mashallahblog:

The Djerbahood project gathers 100 artists from 30 countries to paint the streets and walls of Erriadh, a village in Djerba, Tunisia. The aim of this project is to transform the village into an open-air gallery of art, during July and August. Here are some of our favorite graffitis.
mashallahblog:

The Djerbahood project gathers 100 artists from 30 countries to paint the streets and walls of Erriadh, a village in Djerba, Tunisia. The aim of this project is to transform the village into an open-air gallery of art, during July and August. Here are some of our favorite graffitis.
mashallahblog:

The Djerbahood project gathers 100 artists from 30 countries to paint the streets and walls of Erriadh, a village in Djerba, Tunisia. The aim of this project is to transform the village into an open-air gallery of art, during July and August. Here are some of our favorite graffitis.
mashallahblog:

The Djerbahood project gathers 100 artists from 30 countries to paint the streets and walls of Erriadh, a village in Djerba, Tunisia. The aim of this project is to transform the village into an open-air gallery of art, during July and August. Here are some of our favorite graffitis.
mashallahblog:

The Djerbahood project gathers 100 artists from 30 countries to paint the streets and walls of Erriadh, a village in Djerba, Tunisia. The aim of this project is to transform the village into an open-air gallery of art, during July and August. Here are some of our favorite graffitis.
mashallahblog:

The Djerbahood project gathers 100 artists from 30 countries to paint the streets and walls of Erriadh, a village in Djerba, Tunisia. The aim of this project is to transform the village into an open-air gallery of art, during July and August. Here are some of our favorite graffitis.
mashallahblog:

The Djerbahood project gathers 100 artists from 30 countries to paint the streets and walls of Erriadh, a village in Djerba, Tunisia. The aim of this project is to transform the village into an open-air gallery of art, during July and August. Here are some of our favorite graffitis.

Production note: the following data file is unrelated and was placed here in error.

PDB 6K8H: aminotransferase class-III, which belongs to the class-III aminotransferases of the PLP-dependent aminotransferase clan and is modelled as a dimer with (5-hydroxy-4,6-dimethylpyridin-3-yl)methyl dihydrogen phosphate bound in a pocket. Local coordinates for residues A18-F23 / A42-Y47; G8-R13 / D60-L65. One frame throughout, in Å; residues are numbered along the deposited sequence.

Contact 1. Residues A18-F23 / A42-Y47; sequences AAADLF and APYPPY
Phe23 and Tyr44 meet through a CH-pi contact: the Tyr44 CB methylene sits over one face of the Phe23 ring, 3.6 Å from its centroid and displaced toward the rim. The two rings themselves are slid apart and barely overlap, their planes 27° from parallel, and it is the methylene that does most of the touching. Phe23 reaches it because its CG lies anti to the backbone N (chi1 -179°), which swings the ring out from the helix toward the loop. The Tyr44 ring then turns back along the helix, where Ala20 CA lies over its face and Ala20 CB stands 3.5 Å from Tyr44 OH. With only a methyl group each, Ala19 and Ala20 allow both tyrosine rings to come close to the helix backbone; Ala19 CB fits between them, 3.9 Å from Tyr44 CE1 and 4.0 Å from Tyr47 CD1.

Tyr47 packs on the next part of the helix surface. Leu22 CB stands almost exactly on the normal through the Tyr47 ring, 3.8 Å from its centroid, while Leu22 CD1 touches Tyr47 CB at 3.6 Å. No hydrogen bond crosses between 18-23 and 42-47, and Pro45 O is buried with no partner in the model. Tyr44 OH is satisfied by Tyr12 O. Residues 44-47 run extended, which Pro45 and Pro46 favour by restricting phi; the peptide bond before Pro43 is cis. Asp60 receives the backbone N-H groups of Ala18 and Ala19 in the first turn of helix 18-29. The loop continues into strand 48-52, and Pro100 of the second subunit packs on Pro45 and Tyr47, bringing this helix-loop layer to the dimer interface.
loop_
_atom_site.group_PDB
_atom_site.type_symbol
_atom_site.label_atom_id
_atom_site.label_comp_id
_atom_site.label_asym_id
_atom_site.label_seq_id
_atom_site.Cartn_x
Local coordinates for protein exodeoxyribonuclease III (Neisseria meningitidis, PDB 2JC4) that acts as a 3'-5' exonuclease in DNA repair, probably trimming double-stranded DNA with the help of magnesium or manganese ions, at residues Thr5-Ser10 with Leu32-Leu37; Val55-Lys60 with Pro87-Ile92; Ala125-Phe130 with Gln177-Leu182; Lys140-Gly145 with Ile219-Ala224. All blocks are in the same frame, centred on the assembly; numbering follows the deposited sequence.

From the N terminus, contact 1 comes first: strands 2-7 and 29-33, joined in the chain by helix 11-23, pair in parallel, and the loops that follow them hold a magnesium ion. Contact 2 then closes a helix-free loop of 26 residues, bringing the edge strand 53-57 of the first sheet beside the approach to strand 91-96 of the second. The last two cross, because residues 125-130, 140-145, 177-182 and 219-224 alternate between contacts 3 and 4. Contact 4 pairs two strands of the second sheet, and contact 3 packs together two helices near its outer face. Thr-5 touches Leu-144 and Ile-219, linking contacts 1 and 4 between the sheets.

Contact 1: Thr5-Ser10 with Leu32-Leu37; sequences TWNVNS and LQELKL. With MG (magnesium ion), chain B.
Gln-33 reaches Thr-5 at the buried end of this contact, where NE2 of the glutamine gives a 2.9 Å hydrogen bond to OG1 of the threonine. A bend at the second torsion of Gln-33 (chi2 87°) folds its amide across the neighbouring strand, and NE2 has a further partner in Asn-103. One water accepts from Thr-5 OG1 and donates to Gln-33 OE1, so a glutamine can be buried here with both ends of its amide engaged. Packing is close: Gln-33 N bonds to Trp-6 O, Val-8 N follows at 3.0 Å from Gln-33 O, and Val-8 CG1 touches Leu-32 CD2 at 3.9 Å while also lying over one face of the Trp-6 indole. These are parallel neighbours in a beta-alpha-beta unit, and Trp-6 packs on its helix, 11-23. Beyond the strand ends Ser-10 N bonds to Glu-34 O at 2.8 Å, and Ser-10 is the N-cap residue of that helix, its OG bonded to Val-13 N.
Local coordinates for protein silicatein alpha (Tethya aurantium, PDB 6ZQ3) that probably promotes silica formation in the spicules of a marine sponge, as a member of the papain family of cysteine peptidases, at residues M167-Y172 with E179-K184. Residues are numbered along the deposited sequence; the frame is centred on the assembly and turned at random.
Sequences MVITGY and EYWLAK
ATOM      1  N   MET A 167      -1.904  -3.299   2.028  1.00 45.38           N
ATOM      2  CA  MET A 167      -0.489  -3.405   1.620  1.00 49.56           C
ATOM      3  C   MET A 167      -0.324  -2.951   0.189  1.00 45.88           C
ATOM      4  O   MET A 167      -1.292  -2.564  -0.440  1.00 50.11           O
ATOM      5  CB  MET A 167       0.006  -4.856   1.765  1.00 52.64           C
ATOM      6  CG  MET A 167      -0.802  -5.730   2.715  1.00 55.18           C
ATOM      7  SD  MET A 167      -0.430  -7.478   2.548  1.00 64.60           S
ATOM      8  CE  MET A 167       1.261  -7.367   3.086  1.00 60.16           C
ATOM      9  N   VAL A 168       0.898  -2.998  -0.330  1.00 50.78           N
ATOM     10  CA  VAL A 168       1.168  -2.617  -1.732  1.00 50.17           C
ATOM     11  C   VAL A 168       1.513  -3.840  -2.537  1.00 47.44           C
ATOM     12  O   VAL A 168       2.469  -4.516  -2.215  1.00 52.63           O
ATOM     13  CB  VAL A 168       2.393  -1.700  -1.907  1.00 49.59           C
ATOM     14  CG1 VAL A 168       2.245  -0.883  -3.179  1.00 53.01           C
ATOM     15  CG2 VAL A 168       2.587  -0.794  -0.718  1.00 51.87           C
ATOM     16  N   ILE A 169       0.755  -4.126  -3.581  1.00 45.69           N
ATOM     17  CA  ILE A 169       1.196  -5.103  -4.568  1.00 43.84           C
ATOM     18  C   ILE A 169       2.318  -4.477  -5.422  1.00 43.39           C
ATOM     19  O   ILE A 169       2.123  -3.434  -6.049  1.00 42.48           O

mashallahblog:

The Djerbahood project gathers 100 artists from 30 countries to paint the streets and walls of Erriadh, a village in Djerba, Tunisia. The aim of this project is to transform the village into an open-air gallery of art, during July and August. Here are some of our favorite graffitis.
mashallahblog:

The Djerbahood project gathers 100 artists from 30 countries to paint the streets and walls of Erriadh, a village in Djerba, Tunisia. The aim of this project is to transform the village into an open-air gallery of art, during July and August. Here are some of our favorite graffitis.
mashallahblog:

The Djerbahood project gathers 100 artists from 30 countries to paint the streets and walls of Erriadh, a village in Djerba, Tunisia. The aim of this project is to transform the village into an open-air gallery of art, during July and August. Here are some of our favorite graffitis.

mashallahblog:

The Djerbahood project gathers 100 artists from 30 countries to paint the streets and walls of Erriadh, a village in Djerba, Tunisia. The aim of this project is to transform the village into an open-air gallery of art, during July and August. Here are some of our favorite graffitis.

(via iamthecrime)

hragv:

Lessons in obsolescence. The smartphone in this 2013 drawing by Chelsea Yonkman is going to date quickly. (at Grand Rapids Public Museum)